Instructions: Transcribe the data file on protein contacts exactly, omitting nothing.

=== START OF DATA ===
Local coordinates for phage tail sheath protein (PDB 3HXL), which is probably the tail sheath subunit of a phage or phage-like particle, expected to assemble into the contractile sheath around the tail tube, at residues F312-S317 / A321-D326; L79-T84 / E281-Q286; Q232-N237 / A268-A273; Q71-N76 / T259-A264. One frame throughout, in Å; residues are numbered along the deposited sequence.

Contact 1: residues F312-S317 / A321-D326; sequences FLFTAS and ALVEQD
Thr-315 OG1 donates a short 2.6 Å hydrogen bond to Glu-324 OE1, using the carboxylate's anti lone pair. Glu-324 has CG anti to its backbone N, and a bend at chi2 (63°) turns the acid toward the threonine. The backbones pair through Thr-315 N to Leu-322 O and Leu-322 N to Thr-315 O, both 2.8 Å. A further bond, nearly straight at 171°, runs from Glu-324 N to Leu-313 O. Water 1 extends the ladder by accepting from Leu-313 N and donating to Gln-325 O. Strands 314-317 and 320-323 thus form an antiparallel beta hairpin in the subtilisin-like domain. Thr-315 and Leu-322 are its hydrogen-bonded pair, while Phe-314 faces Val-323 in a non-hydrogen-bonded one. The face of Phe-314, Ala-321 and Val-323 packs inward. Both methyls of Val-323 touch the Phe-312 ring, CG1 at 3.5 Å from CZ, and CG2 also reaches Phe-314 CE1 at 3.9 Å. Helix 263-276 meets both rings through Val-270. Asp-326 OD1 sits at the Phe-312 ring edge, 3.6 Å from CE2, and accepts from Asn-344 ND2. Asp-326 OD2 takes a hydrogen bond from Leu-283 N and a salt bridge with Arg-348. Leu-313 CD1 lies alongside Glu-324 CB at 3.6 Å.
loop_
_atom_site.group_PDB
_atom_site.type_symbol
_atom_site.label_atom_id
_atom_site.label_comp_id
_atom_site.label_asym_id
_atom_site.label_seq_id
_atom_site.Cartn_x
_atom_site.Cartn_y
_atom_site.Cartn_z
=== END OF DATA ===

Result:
Local coordinates for phage tail sheath protein (PDB 3HXL), which is probably the tail sheath subunit of a phage or phage-like particle, expected to assemble into the contractile sheath around the tail tube, at residues F312-S317 / A321-D326; L79-T84 / E281-Q286; Q232-N237 / A268-A273; Q71-N76 / T259-A264. One frame throughout, in Å; residues are numbered along the deposited sequence.

Contact 1: residues F312-S317 / A321-D326; sequences FLFTAS and ALVEQD
Thr-315 OG1 donates a short 2.6 Å hydrogen bond to Glu-324 OE1, using the carboxylate's anti lone pair. Glu-324 has CG anti to its backbone N, and a bend at chi2 (63°) turns the acid toward the threonine. The backbones pair through Thr-315 N to Leu-322 O and Leu-322 N to Thr-315 O, both 2.8 Å. A further bond, nearly straight at 171°, runs from Glu-324 N to Leu-313 O. Water 1 extends the ladder by accepting from Leu-313 N and donating to Gln-325 O. Strands 314-317 and 320-323 thus form an antiparallel beta hairpin in the subtilisin-like domain. Thr-315 and Leu-322 are its hydrogen-bonded pair, while Phe-314 faces Val-323 in a non-hydrogen-bonded one. The face of Phe-314, Ala-321 and Val-323 packs inward. Both methyls of Val-323 touch the Phe-312 ring, CG1 at 3.5 Å from CZ, and CG2 also reaches Phe-314 CE1 at 3.9 Å. Helix 263-276 meets both rings through Val-270. Asp-326 OD1 sits at the Phe-312 ring edge, 3.6 Å from CE2, and accepts from Asn-344 ND2. Asp-326 OD2 takes a hydrogen bond from Leu-283 N and a salt bridge with Arg-348. Leu-313 CD1 lies alongside Glu-324 CB at 3.6 Å.
loop_
_atom_site.group_PDB
_atom_site.type_symbol
_atom_site.label_atom_id
_atom_site.label_comp_id
_atom_site.label_asym_id
_atom_site.label_seq_id
_atom_site.Cartn_x
_atom_site.Cartn_y
_atom_site.Cartn_z